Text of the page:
Q: My daughter is six months old and I’ve been agonizing over the first update to her birth mother. I’m essentially writing to a stranger — we never met her and know very little about her — yet that stranger gave me the gift of this amazing child.
A: Members of adoptivefamiliescircle.com respond:
“I always find it hard to start the letter, but once I get started, it is so easy to gush about my kids to someone who truly wants to hear all about them.”
“We were told to highlight all milestones, so I always give the most recent update from the pediatrician, as well as his current feeding and napping schedule.”
“I would imagine she wants to know the child is happy, healthy, and loved. I always try to include a cute or funny story, as well as share anything fun she recently did, like go to the beach or join Daisy Scouts.”
“You might describe a special gift she’s been given — a blanket from Grandma — or something to show that the whole family dotes on her. Also, include tons of pictures!”
“I’m a first mother, and I wanted to mention that I resent the ‘thank you for the gift’ comments. We don’t give people our children as a present, and that sentiment can really rankle.”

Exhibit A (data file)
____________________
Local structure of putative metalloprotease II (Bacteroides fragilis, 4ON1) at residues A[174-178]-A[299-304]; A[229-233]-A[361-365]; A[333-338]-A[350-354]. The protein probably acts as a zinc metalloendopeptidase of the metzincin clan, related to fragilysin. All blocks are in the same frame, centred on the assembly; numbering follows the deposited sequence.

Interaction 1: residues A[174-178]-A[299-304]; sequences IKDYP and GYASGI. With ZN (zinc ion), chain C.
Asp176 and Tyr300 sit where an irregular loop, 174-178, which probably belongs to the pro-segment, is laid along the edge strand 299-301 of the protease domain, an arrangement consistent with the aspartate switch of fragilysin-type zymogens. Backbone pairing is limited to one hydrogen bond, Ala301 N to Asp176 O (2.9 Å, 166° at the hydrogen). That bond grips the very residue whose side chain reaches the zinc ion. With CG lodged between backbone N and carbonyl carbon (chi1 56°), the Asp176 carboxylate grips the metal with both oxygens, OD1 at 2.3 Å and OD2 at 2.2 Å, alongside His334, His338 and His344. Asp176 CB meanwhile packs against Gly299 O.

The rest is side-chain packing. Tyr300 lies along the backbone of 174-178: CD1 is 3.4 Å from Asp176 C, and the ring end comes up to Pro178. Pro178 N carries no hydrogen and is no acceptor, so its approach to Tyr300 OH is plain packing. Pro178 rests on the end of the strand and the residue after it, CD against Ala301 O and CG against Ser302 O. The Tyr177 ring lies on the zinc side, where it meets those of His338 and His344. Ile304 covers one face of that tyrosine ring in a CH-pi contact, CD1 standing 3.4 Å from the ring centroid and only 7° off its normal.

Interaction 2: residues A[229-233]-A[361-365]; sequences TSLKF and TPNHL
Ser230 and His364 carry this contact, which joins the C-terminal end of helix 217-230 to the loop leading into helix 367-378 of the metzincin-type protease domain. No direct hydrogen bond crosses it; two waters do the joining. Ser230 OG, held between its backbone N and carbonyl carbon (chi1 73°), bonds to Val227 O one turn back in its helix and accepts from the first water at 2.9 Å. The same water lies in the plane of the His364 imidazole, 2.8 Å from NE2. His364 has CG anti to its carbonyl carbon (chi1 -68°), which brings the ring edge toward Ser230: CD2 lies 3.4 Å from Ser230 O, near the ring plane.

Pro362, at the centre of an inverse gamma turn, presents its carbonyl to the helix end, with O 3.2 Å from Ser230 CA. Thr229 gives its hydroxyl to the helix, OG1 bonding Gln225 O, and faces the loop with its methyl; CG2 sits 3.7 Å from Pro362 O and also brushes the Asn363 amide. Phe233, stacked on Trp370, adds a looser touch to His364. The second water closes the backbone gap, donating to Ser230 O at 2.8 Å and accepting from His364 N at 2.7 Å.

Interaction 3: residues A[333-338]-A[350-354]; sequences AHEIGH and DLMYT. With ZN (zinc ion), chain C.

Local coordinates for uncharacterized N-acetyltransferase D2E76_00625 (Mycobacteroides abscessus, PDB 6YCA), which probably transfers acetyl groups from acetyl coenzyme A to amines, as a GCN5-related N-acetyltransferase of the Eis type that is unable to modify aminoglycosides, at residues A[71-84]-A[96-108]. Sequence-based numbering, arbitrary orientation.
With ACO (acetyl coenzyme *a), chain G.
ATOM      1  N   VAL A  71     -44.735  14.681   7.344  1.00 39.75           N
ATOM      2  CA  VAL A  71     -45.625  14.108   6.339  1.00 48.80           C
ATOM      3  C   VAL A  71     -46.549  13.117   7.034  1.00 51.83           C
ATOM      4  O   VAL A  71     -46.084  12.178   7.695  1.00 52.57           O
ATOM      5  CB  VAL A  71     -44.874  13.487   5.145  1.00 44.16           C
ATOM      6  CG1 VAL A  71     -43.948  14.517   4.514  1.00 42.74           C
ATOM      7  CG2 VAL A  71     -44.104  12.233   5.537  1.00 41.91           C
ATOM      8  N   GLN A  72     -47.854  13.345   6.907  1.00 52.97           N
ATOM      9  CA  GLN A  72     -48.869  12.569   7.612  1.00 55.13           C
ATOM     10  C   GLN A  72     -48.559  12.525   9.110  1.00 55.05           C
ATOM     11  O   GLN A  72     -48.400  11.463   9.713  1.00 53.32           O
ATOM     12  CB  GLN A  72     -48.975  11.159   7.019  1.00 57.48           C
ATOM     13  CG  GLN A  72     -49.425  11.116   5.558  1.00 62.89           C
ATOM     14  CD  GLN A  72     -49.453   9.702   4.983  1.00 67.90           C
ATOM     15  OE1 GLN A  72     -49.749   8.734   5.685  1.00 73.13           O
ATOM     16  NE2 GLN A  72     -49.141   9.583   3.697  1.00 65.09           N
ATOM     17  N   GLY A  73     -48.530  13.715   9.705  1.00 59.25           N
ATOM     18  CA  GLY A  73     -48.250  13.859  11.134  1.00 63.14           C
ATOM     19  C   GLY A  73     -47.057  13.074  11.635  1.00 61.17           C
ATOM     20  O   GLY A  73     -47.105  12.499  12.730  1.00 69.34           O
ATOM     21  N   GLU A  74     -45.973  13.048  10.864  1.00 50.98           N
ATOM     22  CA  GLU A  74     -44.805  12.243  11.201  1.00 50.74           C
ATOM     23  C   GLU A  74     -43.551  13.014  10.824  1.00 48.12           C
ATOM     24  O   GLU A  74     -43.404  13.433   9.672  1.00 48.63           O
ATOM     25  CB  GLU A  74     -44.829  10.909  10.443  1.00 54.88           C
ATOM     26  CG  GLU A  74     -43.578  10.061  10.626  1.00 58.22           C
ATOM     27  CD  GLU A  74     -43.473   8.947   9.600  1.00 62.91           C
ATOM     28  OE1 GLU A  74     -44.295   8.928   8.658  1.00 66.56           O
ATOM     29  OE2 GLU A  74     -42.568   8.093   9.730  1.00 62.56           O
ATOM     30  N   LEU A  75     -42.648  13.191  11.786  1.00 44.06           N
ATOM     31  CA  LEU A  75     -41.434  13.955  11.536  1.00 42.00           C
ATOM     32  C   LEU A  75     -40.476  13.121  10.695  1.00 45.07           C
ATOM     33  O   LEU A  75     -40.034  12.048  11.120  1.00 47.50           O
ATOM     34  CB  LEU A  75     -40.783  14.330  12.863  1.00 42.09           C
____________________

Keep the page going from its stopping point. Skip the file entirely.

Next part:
“You make a good point. My son’s birth mother used to say ‘thank you for loving him’ and I would think ‘how could I not?!’ ‘Thank you’ can feel awkward, and even insulting, to either side. Obviously, we adoptive parents are grateful to have been chosen to raise our children, but maybe just keep the focus on the baby.”
“Our child’s birth mom stopped picking up our letters for a couple of years, but then contacted our attorney again and wanted them. So, keep in mind that, even if she doesn’t read the updates now, she may want them in the future.”
You are viewing this exclusive AF content as a guest. To access our full Adoption Parenting Library — plus digital issues, eBooks, expert audio and more — join Adoptive Families today.